Daily Development for
Wednesday, October 14, 1998

by: Patrick A. Randolph, Jr.
Professor of Law
UMKC School of Law
Of Counsel: Blackwell Sanders Peper Martin
Kansas City, Missouri

ZONING AND PLANNING; USE RESTRICTIONS; RESIDENTIAL ONLY: Zoning ordinance restricting land use to "residential use only" may not be construed by City Board of Zoning Appeals to prohibit short term leasing of single family homes for residential purposes.

Brown v. Sandy City Board of Adjustment, 957 P.2d 207 (Utah App. 1998). Homeowners challenged the city board of adjustment's prohibition against renting singlefamily homes in residential zones for fewer than 30 days. The code contained no durational limit on the use of any property. The District Court granted the board summary judgment and the homeowners appealed. The Court of Appeals reversed. The Court of Appeals held that, as a matter of first impression, (1) the board erred in applying a rational basis test rather than a correctness standard, and (2) a zoning ordinance permitting the use of housing units in residential zones as singlefamily homes did not prohibit shortterm leases of such homes. Because zoning ordinances are in derogation of the commonlaw right to unrestricted use of property, provisions restricting property use should be strictly construed, and provisions permitting property uses should be liberally construed in favor of the property owner.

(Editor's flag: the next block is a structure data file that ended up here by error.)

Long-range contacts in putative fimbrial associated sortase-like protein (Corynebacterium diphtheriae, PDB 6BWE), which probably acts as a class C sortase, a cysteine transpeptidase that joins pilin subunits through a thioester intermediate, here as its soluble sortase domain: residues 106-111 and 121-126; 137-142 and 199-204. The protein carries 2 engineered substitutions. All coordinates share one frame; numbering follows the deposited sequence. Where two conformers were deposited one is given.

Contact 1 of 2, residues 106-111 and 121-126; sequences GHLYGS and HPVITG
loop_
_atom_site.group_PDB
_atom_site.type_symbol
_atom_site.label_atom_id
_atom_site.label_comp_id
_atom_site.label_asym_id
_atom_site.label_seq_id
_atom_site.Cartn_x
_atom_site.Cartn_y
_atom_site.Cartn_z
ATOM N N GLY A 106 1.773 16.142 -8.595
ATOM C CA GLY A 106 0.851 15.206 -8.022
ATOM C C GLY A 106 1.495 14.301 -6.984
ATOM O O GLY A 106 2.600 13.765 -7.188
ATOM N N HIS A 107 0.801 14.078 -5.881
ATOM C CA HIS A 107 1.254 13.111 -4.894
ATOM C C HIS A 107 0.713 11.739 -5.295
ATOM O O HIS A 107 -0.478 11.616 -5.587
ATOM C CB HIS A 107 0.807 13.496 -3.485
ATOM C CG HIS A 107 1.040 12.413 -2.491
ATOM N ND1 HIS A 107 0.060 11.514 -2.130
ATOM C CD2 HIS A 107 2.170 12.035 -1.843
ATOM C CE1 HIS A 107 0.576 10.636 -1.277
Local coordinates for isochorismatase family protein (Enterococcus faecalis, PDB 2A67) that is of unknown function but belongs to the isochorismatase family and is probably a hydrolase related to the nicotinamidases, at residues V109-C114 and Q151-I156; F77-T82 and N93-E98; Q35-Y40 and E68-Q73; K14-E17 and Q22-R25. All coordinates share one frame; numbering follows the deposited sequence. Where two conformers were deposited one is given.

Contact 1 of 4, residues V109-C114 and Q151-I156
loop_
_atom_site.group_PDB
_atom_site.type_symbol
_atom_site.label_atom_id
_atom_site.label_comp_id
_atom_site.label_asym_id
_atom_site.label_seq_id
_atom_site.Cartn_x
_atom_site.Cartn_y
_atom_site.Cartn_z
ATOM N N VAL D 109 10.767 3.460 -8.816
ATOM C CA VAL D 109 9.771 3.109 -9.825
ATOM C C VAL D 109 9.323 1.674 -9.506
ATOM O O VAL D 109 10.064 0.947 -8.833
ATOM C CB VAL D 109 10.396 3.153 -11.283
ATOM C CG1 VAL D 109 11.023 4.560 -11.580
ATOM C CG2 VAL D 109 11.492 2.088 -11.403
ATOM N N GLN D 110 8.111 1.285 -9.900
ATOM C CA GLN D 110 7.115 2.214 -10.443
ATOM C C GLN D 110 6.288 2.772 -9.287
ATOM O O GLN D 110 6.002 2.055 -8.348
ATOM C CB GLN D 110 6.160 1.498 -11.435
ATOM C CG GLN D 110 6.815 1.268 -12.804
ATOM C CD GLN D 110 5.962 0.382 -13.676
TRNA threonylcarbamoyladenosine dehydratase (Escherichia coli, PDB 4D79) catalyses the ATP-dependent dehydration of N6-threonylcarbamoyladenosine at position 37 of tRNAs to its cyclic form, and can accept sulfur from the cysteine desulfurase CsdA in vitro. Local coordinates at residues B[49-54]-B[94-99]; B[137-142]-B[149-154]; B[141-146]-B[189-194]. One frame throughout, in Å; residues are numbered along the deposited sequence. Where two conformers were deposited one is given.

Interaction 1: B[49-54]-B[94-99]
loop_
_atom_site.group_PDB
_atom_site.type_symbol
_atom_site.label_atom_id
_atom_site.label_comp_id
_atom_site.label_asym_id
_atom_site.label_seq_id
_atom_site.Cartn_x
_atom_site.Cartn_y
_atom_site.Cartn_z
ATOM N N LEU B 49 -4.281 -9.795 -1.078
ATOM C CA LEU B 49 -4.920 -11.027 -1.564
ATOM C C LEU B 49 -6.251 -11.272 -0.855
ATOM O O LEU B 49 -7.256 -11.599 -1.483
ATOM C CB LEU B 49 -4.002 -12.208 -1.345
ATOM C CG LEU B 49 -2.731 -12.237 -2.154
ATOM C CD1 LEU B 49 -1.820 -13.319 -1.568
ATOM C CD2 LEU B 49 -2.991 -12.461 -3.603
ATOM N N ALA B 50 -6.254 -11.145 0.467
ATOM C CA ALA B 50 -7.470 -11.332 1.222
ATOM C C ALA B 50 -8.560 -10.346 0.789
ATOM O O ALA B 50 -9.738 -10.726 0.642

Comment: In Yogman v. Parrott, 937 P.2d 1019 (Or. 1997), the Oregon Supreme Court suggested that a servitude restriction limiting the use of property "exclusively for residential purposes" was inherently ambiguous on the issue of whether short term rentals were permitted. In addition, the use restriction "no commercial enterprise shall be constructed or permitted on the property" was similarly ambiguous. Ultimately, the court indulged in the interpretive maxim used by the court in Brown: provisions restricting free usability should be narrowly construed.

Also see Catawba Orchard Beach Assn. v. Gasinger, 665 N.E.2d 584 (Ohio App. 1996) (short term rentals do not violate " private residences" restriction in servitudes, but case remanded for determination of whether short term tenants' use of subdivision's beach and recreational amenities violated requirement that amenities be used for "noncommercial purposes" (The DD for 2/15/98); PerssonMokvist v. Anderson, 942 P.2d 1154 (Alaska 1997) (Bed and breakfast usage permitted under "residential use"where restrictive covenant limits property to "residential use") (DD for 3/26/98).

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